States struggle to determine COVID-19 vaccine priorities

World Today

At the Someren Glen senior living community in Centennial, Colorado, residents recently received their first dose of the Pfizer COVID-19 vaccine. For them, it’s not a moment too soon.

“They are asking a lot of questions, they’re eager to get in line, they are thrilled to hopefully get their lives back to normal,” said Christine Besson, nursing home administrator.

Along with front-line health care workers, nursing home residents are considered most at risk of contracting and/or dying from the disease which places them in Phase 1A of vaccine distribution all across the country.
“We have to have a tiered system,” said Dr. Dana Lerman, infectious disease physician. “There has to be some sort of organization, and it’s going to be chaotic.”

Constructing an equitable system and determining in what order people should get the vaccine has sparked some debate, which often boils down to:

“Who deserves this rather than where can it do the most good,” said Dr. Matthew Wynia with the University of Colorado Center for Bioethics.

Which, Wynia said, means balancing the most high-risk folks and those who are most responsible for transmission, like prisoners.

“People who are in circumstances where they can’t help but spread it to a whole bunch of other people because then you could avoid these super-spreader events,” Wynia said.

The U.S. Centers for Disease Control and Prevention have issued elaborate vaccine priority guidelines, but states are free to come up with their own rules and a number of them have done just that.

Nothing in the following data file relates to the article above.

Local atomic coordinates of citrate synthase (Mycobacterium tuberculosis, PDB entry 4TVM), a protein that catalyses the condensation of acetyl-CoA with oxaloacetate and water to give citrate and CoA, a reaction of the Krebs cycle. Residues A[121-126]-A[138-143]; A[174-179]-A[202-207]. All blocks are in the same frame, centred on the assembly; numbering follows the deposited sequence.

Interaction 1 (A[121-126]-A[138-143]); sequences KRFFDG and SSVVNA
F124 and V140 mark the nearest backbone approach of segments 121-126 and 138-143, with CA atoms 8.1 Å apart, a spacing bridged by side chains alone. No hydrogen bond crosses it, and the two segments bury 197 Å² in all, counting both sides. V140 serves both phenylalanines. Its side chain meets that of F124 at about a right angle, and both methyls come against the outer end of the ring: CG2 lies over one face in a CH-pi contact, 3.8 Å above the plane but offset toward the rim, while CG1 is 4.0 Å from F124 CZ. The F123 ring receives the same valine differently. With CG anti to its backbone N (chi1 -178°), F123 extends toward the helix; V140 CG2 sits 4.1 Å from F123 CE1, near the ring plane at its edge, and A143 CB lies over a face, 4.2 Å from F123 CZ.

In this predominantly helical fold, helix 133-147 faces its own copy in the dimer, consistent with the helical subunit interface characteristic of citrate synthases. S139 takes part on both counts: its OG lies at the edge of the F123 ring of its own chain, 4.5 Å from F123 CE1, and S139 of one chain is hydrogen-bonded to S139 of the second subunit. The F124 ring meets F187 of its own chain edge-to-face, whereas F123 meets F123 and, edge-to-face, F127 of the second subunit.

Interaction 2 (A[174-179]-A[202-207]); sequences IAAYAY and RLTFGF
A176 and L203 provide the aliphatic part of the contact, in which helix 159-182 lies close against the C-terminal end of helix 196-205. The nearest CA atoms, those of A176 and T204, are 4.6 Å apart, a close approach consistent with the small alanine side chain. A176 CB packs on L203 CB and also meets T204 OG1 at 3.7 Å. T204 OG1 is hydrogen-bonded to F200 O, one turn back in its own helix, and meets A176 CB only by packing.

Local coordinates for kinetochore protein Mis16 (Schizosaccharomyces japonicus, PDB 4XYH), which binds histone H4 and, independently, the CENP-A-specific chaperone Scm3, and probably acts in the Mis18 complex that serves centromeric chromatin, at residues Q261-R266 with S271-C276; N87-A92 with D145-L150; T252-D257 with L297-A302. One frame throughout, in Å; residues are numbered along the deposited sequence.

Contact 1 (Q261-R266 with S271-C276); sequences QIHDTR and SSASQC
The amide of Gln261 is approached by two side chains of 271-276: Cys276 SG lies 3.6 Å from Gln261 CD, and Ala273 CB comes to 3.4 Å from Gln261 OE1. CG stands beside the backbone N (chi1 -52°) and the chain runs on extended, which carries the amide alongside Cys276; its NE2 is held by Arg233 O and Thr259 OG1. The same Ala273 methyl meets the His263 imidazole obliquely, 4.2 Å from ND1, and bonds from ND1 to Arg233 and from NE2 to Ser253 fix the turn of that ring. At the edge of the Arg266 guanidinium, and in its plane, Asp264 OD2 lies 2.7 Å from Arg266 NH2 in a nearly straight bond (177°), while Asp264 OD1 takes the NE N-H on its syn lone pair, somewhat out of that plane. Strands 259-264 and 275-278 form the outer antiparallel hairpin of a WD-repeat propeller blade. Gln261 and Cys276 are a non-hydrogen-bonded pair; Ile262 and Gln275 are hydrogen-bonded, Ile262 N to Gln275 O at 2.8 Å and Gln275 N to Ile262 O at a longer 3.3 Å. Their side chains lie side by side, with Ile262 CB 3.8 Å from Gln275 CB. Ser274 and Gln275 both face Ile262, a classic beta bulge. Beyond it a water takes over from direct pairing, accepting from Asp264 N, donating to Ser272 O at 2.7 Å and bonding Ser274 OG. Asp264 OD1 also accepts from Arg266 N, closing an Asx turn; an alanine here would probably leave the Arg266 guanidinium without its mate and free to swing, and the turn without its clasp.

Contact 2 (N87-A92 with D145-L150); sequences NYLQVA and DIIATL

According to a Kaiser Family Foundation report, 10 states added police and fire personnel to their Phase 1 group. Three added psychiatric patients and one added childcare personnel. Sophisticated modeling has been done to study who should be prioritized.

“We find that overall, the best approach based on what we know now is to directly protect those people who are most vulnerable,” said Dan Larremore with the University of Colorado Computer Science Department.
In this case, the elderly. Last week, the U.S. government advised states to begin vaccinating those 65 and older.

“Expanding eligibility to all of the vulnerable is the fastest way to protect the vulnerable,” said Alex Azar, Health and Human Services Secretary. “It’s simply much easier managing vaccines and appointments to everyone 65 and over rather than narrower, more complex categories.”

“I’m in a very high-risk group,” said Michael Rouse, a Denver vaccine trial participant. “I’m African-American and I’m 66 years old so it’s very important that people in that age group who can get vaccinated, get vaccinated when their turn comes up.”

Colorado now limits vaccines to residents 70 and older but says it will look at dropping the age to 65. Vaccination priorities remain fluid.

“So there yet may be further movement as we continue these conversations and as we learn a little bit more about the vaccine,” Wynia said.

But it appears Uber drives, barbers and morticians, who’ve all lobbied states to move up the list, will have to wait a little while longer.